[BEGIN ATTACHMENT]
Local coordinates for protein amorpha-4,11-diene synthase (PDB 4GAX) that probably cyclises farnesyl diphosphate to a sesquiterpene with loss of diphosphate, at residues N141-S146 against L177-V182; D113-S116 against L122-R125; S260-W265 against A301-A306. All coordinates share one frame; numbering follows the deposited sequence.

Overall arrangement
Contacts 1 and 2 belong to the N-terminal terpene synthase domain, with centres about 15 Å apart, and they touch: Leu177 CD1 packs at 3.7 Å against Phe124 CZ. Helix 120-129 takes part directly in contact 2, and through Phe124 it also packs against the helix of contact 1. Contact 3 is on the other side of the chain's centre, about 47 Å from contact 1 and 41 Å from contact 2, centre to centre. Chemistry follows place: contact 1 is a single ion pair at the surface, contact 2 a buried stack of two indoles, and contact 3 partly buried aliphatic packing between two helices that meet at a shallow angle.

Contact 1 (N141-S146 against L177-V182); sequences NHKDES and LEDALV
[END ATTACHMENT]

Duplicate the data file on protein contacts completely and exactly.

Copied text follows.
Local coordinates for protein amorpha-4,11-diene synthase (PDB 4GAX) that probably cyclises farnesyl diphosphate to a sesquiterpene with loss of diphosphate, at residues N141-S146 against L177-V182; D113-S116 against L122-R125; S260-W265 against A301-A306. All coordinates share one frame; numbering follows the deposited sequence.

Overall arrangement
Contacts 1 and 2 belong to the N-terminal terpene synthase domain, with centres about 15 Å apart, and they touch: Leu177 CD1 packs at 3.7 Å against Phe124 CZ. Helix 120-129 takes part directly in contact 2, and through Phe124 it also packs against the helix of contact 1. Contact 3 is on the other side of the chain's centre, about 47 Å from contact 1 and 41 Å from contact 2, centre to centre. Chemistry follows place: contact 1 is a single ion pair at the surface, contact 2 a buried stack of two indoles, and contact 3 partly buried aliphatic packing between two helices that meet at a shallow angle.

Contact 1 (N141-S146 against L177-V182); sequences NHKDES and LEDALV